Pending federal bill could allow Govt to shoot down drones

Civil liberties groups argue the move could give authorities the ability to bring down drones for almost any reason. (Photo: Chris Eger/

Civil liberties groups argue the move could give authorities the ability to bring down drones for almost any reason with little oversight. (Photo: Chris Eger/

Buried inside a massive spending bill working its way to the White House is a measure that could allow authorities to destroy private drones without a warrant.

The nearly 1,000-page FAA Reauthorization Act was approved 93-6 on Wednesday by the Senate in a rare show of bipartisan effort. The House bill, which passed that body last year by voice vote, is currently at the stage of resolving differences between the two chambers in Congress before heading to President Trump’s signature.

Part of the language of the measure allows authorities to address potential risks posed by wayward or “possibly hostile” unmanned air systems, commonly referred to as drones, and, if thought dangerous, to allow for members of the U.S. Departments of Homeland Security and Justice to seize control of the craft or “Use reasonable force, if necessary, to disable, damage, or destroy the unmanned aircraft system or unmanned aircraft.”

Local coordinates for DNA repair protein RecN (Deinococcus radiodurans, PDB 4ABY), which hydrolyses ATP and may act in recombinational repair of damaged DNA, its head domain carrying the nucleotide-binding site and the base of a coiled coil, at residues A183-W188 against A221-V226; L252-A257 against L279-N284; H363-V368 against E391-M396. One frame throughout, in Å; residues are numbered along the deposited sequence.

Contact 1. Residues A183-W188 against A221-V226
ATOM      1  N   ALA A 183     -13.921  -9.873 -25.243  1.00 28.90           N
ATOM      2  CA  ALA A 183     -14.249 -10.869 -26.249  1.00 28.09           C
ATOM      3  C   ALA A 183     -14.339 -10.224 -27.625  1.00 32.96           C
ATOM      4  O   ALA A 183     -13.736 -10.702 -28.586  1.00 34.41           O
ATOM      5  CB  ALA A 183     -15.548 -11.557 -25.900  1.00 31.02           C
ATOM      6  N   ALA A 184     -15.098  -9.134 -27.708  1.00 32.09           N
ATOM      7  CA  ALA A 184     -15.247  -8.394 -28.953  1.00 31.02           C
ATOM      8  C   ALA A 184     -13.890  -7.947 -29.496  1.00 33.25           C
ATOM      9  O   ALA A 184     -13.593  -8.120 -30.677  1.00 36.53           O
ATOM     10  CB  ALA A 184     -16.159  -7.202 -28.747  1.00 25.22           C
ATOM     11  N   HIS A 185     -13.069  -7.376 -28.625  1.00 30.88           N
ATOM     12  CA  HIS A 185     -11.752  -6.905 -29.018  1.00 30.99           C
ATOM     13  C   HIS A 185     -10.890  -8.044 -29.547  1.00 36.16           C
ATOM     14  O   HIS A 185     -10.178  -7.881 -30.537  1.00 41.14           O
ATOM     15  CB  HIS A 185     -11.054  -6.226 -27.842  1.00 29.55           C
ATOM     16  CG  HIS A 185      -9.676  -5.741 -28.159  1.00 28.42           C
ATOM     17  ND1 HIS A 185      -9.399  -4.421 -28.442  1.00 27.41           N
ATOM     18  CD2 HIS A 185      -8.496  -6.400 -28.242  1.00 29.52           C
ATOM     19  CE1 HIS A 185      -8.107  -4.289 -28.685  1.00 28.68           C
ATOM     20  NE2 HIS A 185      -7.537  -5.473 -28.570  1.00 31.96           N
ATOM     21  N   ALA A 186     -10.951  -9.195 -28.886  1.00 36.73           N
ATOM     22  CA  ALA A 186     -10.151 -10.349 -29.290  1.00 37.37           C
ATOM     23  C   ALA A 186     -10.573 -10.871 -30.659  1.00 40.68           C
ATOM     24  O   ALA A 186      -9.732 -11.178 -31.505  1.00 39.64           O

This has civil liberties groups metaphorically up in arms over what they characterize as a vague mandate that can be easily abused.

“These provisions give the government virtually carte blanche to surveil, seize, or even shoot a drone out of the sky — whether owned by journalists or commercial entities — with no oversight or due process,” said Neema Singh Guliani, senior legislative counsel to the American Civil Liberties Union. The group, along with the Electronic Frontier Foundation, have slammed the anti-drone aspect of the bill, saying it could legalize the shoot down, for example, of media drones capturing footage of potentially controversial events or the destruction of unmanned aircraft used by advocates to document protests.

“If lawmakers want to give the government the power to hack or destroy private drones, then Congress and the public should have the opportunity to debate how best to provide adequate oversight and limit those powers to protect our right to use drones for journalism, activism, and recreation,” the EFF told Tech Crunch.

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